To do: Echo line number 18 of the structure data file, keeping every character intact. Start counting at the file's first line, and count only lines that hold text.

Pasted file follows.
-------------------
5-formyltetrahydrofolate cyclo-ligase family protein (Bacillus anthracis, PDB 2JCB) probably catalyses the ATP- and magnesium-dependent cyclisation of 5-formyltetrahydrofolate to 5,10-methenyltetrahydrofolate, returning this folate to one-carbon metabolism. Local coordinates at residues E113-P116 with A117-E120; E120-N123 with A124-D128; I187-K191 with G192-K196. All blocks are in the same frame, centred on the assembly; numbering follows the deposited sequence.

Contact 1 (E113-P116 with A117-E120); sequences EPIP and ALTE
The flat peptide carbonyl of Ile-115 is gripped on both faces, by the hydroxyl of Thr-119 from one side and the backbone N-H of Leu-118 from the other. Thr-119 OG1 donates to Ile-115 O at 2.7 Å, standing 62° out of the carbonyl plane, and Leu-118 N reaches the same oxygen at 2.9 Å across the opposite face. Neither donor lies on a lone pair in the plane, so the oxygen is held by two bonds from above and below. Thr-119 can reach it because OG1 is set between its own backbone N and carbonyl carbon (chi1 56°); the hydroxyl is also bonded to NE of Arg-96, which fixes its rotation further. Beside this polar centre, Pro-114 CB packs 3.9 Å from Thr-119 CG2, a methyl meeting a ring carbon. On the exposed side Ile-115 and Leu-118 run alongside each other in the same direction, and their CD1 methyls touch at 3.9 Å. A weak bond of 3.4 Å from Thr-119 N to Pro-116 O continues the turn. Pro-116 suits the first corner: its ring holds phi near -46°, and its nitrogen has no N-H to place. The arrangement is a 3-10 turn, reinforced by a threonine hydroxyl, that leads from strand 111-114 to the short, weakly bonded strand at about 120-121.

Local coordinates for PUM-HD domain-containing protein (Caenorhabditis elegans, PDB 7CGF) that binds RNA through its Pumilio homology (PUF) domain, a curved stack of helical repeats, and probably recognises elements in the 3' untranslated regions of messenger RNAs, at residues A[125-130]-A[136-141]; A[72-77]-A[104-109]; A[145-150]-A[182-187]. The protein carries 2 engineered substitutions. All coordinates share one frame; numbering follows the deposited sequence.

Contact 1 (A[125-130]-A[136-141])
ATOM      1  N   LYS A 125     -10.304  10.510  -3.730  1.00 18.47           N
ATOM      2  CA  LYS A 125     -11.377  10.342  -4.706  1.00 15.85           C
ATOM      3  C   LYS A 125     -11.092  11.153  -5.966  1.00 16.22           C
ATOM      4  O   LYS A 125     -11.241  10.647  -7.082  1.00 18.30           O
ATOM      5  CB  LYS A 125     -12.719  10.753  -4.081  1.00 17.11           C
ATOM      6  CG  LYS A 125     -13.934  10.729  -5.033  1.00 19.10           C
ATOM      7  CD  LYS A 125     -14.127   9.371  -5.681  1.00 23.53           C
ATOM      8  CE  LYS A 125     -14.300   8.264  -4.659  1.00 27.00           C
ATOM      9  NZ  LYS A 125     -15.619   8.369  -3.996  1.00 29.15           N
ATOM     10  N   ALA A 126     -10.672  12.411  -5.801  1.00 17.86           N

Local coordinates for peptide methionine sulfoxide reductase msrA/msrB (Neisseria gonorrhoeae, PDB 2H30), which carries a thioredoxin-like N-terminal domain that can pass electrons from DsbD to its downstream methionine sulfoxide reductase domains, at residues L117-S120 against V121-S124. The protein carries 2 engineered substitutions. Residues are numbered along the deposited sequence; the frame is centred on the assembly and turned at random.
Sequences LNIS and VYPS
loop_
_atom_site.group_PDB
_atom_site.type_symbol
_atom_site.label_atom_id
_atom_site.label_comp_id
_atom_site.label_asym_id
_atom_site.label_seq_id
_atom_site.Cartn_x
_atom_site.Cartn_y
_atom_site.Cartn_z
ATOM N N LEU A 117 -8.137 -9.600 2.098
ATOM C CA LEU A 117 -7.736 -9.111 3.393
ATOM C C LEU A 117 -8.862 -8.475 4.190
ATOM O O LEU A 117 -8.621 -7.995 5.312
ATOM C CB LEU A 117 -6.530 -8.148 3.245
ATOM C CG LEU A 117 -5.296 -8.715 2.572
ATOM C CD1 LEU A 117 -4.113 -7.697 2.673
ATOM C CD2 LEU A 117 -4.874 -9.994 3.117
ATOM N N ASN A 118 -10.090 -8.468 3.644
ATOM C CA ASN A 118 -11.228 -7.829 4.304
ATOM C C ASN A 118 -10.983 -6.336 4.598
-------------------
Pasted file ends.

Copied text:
loop_